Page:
Making in Schools

A few months ago, I was asked to answer a few questions focused on making in as an instructional practice.  Scrolling through some of my old documents, I came across them again today and thought that they they would be of value to share with my readers.  The questions and answers are as follows:  Screen Shot 2015-10-09 at 5.55.13 PM.png

  1. How do you define making and why do you think it’s an important instructional strategy?  

Making in its most basic form is the act of creating something— to solve a problem or just for the enjoyment of it.  For me, making has always been a way to allow me to flex my curiosity and creativity muscles.  I love to explore how things work and mindfully observe and think about complexity.  Tackling problems while using out-of-the-box thinking and makeshift materials brings about great joy and a sense of pride and accomplishment in the final outcome.  The final product might not look like a masterpiece, but the final product is yours.  It was done with your skill and thinking.  There is a sense of self and a person’s heart intertwined within the things that they make.  That’s the very reason that making is something that is not only a joyful practice, but a timeless art.

2. How will the campaign provide you with the support you need to integrate making at your school?

For a little over a year, my middle school math classroom has been incorporating making as the driver for learning while using math as the language to operate and understand the world around us. With support, we can provide our students with the tools that they need in order to tackle the injustices that they are facing in our larger world— starting with the issue of food insecurity in Pittsburgh.  Everything that we have done up to this point has been mainly constrained to the walls of our school.  We have provided design ideas for a gym space, created safety focused model cars, and created educational games.  However, we are in search of the next level of making— impacting social justice.

We want our math classroom to be a place where we can drive change and work to create positive impact to rectify injustices in the larger world.  We will use making and the conceptual understandings of mathematics in order to drive the needed change within the Pittsburgh community.  The funds that we receive will go to providing our students with experiences beyond the walls of their classroom, to create solutions and the funds to help turn their ideas into reality.

3. How will integrating making benefit you?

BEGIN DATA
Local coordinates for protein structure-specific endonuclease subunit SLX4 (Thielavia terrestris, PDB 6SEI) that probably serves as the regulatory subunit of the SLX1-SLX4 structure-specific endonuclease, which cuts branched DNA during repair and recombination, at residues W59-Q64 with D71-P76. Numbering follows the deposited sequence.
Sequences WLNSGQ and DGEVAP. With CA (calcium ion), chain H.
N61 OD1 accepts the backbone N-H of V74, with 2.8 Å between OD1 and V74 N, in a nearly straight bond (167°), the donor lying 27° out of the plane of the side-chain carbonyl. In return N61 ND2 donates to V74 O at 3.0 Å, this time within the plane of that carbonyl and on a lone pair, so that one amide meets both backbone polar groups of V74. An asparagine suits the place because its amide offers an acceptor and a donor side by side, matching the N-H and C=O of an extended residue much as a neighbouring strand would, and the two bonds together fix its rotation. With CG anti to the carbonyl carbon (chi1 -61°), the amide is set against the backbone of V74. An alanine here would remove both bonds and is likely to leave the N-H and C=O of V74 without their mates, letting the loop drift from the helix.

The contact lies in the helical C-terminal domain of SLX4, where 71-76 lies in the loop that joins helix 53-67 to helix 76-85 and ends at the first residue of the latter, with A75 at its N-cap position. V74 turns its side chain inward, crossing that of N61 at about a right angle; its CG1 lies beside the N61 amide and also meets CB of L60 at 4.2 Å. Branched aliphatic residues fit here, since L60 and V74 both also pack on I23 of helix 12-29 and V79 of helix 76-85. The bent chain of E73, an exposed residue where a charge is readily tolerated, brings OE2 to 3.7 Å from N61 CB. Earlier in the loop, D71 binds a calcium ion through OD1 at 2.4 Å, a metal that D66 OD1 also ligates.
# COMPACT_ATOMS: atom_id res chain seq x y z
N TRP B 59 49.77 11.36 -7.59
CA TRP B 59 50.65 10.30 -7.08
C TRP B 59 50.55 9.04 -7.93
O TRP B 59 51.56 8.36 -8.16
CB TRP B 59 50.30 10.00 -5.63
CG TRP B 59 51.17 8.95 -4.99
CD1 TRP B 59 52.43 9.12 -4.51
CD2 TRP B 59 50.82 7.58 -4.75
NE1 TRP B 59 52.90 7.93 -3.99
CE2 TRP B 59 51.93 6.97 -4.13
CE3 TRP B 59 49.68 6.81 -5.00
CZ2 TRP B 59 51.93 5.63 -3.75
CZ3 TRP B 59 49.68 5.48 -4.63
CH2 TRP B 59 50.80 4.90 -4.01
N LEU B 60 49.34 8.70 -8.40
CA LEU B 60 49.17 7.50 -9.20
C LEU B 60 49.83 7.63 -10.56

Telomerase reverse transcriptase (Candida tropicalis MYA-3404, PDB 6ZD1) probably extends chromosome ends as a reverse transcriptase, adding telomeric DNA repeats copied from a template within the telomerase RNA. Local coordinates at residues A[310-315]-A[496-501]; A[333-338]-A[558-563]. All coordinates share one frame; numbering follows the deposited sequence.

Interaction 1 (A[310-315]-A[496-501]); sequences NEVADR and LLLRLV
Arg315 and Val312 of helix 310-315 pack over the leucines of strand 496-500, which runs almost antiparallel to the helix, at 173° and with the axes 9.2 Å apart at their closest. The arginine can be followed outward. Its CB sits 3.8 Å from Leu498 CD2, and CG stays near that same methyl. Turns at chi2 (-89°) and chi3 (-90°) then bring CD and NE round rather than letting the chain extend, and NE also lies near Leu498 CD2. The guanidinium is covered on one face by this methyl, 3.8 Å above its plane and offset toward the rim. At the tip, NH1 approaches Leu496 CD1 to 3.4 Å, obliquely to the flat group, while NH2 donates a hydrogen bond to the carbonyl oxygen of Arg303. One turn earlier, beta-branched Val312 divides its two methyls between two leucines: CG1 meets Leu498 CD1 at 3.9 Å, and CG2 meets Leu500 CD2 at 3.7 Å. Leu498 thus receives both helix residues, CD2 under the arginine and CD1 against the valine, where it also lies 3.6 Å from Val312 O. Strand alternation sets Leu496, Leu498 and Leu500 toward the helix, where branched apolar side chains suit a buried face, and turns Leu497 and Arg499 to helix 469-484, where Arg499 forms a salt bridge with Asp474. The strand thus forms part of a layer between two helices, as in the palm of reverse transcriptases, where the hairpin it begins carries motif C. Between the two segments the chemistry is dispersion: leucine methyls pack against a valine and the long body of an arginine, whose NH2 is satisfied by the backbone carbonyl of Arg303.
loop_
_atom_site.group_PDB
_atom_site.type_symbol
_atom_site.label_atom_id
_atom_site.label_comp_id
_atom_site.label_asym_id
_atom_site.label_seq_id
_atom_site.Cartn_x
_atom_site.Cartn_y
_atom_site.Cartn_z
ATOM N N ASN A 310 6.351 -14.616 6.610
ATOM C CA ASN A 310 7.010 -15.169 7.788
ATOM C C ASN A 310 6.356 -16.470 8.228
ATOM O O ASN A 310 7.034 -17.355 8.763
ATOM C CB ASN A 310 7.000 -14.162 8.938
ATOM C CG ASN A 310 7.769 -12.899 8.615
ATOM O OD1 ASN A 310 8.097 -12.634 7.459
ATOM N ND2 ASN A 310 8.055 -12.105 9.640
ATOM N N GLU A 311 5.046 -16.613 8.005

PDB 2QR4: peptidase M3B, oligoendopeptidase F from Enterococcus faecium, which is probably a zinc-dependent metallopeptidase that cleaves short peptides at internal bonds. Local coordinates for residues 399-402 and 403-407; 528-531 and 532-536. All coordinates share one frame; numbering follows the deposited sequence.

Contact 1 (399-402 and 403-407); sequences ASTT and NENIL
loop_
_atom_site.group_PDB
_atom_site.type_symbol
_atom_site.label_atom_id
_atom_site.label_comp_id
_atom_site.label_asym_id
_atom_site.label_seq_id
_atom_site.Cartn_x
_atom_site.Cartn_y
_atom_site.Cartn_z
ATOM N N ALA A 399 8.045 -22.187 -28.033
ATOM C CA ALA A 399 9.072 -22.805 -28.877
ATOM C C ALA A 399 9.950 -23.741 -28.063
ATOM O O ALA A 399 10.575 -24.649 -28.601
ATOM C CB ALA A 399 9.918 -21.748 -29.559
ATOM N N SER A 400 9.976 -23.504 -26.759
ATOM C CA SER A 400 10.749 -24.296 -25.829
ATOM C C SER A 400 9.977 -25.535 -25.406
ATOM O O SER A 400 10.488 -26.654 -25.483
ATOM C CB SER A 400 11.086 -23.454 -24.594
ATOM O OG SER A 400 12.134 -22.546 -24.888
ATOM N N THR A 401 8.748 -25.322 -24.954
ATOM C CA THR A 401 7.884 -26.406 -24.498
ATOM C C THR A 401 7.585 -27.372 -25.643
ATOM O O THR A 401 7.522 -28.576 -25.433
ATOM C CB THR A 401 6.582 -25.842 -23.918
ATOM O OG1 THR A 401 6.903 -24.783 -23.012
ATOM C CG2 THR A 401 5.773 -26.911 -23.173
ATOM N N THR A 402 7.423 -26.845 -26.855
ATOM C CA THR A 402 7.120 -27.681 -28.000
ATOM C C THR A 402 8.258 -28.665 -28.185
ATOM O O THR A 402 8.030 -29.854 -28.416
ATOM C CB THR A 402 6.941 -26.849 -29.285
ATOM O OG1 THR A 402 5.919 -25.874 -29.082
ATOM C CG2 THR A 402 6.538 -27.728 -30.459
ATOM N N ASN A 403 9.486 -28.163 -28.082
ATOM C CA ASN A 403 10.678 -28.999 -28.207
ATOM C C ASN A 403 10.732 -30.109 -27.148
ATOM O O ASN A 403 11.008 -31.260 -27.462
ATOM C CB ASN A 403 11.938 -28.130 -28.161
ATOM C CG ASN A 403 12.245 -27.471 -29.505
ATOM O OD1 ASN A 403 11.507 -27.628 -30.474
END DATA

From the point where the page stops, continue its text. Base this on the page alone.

Implementing making has caused me to be truly excited about the work that I do as an educator.  But as I have often said, it’s not about me.  I am excited because the students are more driven to think deeply to understand not only math, but the world around them.  Making has helped me develop students who are excited to come to math and excited about the subjects that are being taught.  It has allowed me to reach more students by giving students of all different abilities the chance to show their true brilliance and let it shine.

4. How will integrating making benefit your students?

Before I started using making as a driver for learning,  I could explain where the information applies to their lives a hundred times and never get my point across.  I could come up with the most brilliant word problems that incorporated real data and still have the students ask: “Why do we need to know this?”  By incorporating making into the classroom, that question is a thing of the past.  Students don’t need to ask why they need to a particular math concept because everything that we are doing is directly tied back to what we are creating in class.

Students who have never been engaged in their own learning and have historically struggled with math are now stepping up to the plate because they are being given the opportunities to truly shine.  No matter where your skills lie, there is something personal about making that allows students the chance use their strengths in creative ways.  When we introduce the topic of a new unit, students are literally yelling about the ideas that they have.   They are talking to their parents, their friends, and me about the different possibilities.  They even spend some of their free time looking up information and making sketches.  In other words, their enthusiasm for the learning that is taking place in the classroom reaches beyond the walls of my classroom without my ever saying the word homework.  The students have the ability to engage themselves in learning in the very way that they would experience it outside of school.  As people, we tend to want to learn more about the things that we are interested.  Making has made that a reality in my math classroom.


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